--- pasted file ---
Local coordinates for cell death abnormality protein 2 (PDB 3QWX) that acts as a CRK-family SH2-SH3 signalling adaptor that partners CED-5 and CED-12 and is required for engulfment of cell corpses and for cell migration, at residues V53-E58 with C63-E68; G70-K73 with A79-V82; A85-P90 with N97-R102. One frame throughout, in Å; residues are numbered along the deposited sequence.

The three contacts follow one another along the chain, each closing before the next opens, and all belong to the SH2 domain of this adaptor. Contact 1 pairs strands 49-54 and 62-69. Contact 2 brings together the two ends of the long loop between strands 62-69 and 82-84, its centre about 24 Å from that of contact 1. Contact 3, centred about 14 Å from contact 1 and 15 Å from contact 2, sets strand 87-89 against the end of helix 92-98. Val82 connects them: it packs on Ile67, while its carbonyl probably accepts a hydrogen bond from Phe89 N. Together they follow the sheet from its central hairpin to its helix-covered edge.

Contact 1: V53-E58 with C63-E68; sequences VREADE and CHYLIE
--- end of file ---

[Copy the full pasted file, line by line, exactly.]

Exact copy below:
Local coordinates for cell death abnormality protein 2 (PDB 3QWX) that acts as a CRK-family SH2-SH3 signalling adaptor that partners CED-5 and CED-12 and is required for engulfment of cell corpses and for cell migration, at residues V53-E58 with C63-E68; G70-K73 with A79-V82; A85-P90 with N97-R102. One frame throughout, in Å; residues are numbered along the deposited sequence.

The three contacts follow one another along the chain, each closing before the next opens, and all belong to the SH2 domain of this adaptor. Contact 1 pairs strands 49-54 and 62-69. Contact 2 brings together the two ends of the long loop between strands 62-69 and 82-84, its centre about 24 Å from that of contact 1. Contact 3, centred about 14 Å from contact 1 and 15 Å from contact 2, sets strand 87-89 against the end of helix 92-98. Val82 connects them: it packs on Ile67, while its carbonyl probably accepts a hydrogen bond from Phe89 N. Together they follow the sheet from its central hairpin to its helix-covered edge.

Contact 1: V53-E58 with C63-E68; sequences VREADE and CHYLIE